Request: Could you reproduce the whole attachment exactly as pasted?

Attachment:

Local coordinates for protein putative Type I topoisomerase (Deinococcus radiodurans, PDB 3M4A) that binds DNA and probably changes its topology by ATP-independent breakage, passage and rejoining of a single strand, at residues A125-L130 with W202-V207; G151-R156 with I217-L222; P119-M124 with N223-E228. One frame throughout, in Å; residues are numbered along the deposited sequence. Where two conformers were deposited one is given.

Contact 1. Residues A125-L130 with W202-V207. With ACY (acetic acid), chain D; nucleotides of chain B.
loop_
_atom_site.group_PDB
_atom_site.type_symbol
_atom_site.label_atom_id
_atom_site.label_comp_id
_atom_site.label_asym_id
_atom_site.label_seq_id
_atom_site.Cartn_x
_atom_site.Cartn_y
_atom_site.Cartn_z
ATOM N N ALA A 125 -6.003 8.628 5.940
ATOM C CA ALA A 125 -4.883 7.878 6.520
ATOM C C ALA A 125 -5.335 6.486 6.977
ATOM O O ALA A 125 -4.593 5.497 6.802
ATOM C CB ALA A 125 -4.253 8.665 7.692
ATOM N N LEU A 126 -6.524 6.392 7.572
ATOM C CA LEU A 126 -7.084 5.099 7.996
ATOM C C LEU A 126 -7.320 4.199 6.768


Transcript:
Local coordinates for protein putative Type I topoisomerase (Deinococcus radiodurans, PDB 3M4A) that binds DNA and probably changes its topology by ATP-independent breakage, passage and rejoining of a single strand, at residues A125-L130 with W202-V207; G151-R156 with I217-L222; P119-M124 with N223-E228. One frame throughout, in Å; residues are numbered along the deposited sequence. Where two conformers were deposited one is given.

Contact 1. Residues A125-L130 with W202-V207. With ACY (acetic acid), chain D; nucleotides of chain B.
loop_
_atom_site.group_PDB
_atom_site.type_symbol
_atom_site.label_atom_id
_atom_site.label_comp_id
_atom_site.label_asym_id
_atom_site.label_seq_id
_atom_site.Cartn_x
_atom_site.Cartn_y
_atom_site.Cartn_z
ATOM N N ALA A 125 -6.003 8.628 5.940
ATOM C CA ALA A 125 -4.883 7.878 6.520
ATOM C C ALA A 125 -5.335 6.486 6.977
ATOM O O ALA A 125 -4.593 5.497 6.802
ATOM C CB ALA A 125 -4.253 8.665 7.692
ATOM N N LEU A 126 -6.524 6.392 7.572
ATOM C CA LEU A 126 -7.084 5.099 7.996
ATOM C C LEU A 126 -7.320 4.199 6.768